3. Kersten Harries

    Awesome tips!
    I can attest to the importance of tip #3- clear instructions. As an architect, it is my job to create documents and drawings that are clear and detailed so that the contractor and owner are on the same page.
    I highly recommend that even if you don’t hire an architect, make sure that the scope of work is written out specifically, for example as part of the contract you sign with the contractor (tip #2).
    Doing a walk-through (both while getting quotes and before starting works) is a great idea too, so that what is on paper is discussed onsite to make sure that it is as clear as possible what you want done and how.
    Also for #7-verifying work is done before payment is important, and can be accomplished during another walk-through once the contractor thinks they are done. At that point write down items you see that need to be fixed or completed still and hand that punchlist over to the contractor. Do not make the final payment until all punchlist items are completed. Hence you’ll need to verify and walk-through at least one more time.

  4. Tatiana R.

    This is a great to-do list! It’s disappointing that so many contractors are difficult to work with, but I think most of those problems are coming from unlicensed contractors that swindle investors by their lower bid prices. It makes for a bad reputation for the entire trade.

    Of course, I love the conclusion of the article: There are really great and honest contractors out there! Good contractors want repeat customers and know how to get the client good deals and still make their profit. Win-win!

    For investors to find trustworthy contractors, I think they need to find people that have worked with investors in the past. They know what the timeline is, they understand that delays cost money and decrease the owner’s profit margin, they want to work on more projects with you, they specialize in where to get the deals for what a flip house should look like. (Flip houses are very different from the personalized tastes of a homeowner that is remodeling to a unique style.)

    As we get most of our referrals from Real Estate Agents, I suggest Investors seek RE Agents that work with Investors and get their recommendation for trustworthy, fast, and experienced Rehab Contractors.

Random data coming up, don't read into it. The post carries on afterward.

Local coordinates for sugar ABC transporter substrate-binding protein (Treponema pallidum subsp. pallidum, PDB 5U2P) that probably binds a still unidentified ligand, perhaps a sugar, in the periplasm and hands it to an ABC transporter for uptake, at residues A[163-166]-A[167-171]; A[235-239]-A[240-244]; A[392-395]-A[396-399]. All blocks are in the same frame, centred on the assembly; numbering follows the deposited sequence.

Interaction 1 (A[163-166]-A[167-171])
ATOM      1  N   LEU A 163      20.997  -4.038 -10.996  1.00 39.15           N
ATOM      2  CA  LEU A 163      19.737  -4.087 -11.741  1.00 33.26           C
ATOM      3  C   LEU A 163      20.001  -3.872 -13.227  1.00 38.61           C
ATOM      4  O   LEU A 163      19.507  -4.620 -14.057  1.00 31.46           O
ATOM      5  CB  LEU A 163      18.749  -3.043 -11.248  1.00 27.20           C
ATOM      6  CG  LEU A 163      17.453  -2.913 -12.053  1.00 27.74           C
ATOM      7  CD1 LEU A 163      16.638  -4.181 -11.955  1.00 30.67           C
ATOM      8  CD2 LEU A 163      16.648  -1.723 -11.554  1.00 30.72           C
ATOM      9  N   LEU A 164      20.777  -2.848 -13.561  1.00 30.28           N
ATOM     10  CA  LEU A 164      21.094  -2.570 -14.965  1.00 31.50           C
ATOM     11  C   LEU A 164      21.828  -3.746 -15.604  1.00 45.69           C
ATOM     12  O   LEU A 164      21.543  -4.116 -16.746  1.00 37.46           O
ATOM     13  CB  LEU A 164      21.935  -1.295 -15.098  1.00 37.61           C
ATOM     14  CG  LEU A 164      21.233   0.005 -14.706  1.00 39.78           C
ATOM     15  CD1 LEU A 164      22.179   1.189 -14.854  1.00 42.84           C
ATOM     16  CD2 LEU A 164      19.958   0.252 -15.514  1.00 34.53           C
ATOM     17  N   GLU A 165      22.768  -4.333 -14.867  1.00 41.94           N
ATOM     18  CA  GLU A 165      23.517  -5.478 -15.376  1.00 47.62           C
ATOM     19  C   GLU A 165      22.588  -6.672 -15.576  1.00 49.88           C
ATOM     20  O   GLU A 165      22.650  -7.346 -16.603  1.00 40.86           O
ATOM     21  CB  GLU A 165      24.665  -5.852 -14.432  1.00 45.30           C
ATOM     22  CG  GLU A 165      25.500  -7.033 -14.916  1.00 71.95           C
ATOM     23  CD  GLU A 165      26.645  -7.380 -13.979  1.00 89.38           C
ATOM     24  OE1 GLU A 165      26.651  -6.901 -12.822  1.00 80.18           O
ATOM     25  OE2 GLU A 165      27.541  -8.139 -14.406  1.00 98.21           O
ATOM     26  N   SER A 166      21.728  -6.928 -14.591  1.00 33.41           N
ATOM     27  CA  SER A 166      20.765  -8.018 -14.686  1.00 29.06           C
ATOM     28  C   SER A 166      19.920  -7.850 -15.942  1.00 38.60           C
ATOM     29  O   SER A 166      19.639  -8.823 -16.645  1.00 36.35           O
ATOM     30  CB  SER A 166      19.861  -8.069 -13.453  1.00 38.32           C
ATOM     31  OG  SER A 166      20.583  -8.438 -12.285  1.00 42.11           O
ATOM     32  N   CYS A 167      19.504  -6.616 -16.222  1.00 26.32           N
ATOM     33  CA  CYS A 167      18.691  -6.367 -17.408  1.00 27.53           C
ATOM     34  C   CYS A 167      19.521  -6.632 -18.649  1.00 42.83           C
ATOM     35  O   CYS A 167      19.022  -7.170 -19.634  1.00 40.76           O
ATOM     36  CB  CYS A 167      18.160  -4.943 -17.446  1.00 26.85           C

Then, get several bids. Ask the referred contractor specifics about why their bid may be different from the lowest bid. Most often, we find that the low-bidder has left essential items out such as demo cost or -seriously- completely left out the cost of cabinets, etc.

    Lastly, always check that the Contractor’s License is legit.

    Thanks for the great article!

  5. Wendy Hoechstetter

    Lots of great advice here. I’d add to always make sure to verify that all your contractors are properly licensed for their particular trades in your state, if that is required, that they carry at least the minimum required amount of liability insurance, and are bonded, where applicable. Be sure they also carry worker’s comp on any employees they have, too.

    Also look into what, if any, requirements or restrictions your state has regarding payment schedules and deposits, and don’t pay them any more at a time than your state law specifies.

    Consider adding a “drop dead” date in your contract, too – a specific date by which the job *must* be completed – with a specified monetary penalty for each day it is late. Obviously this needs to be reasonable, and is best set by asking the contractor himself how long the job should take – and then holding him to it – unless you have your own specific deadline, and know that that is doable.

    Likewise, you can add an incentive if they get the job done early, if you want (as long as all of the work is done properly and completely, of course).

    You may need to alter the drop dead date if unforeseen major problems turn up, or you decide to change the scope of the work, but be sure to do it as part of a change order or preferably a contract addendum.

    And however you come up with a contract, please, please be sure to have an attorney in your state review it before you use it!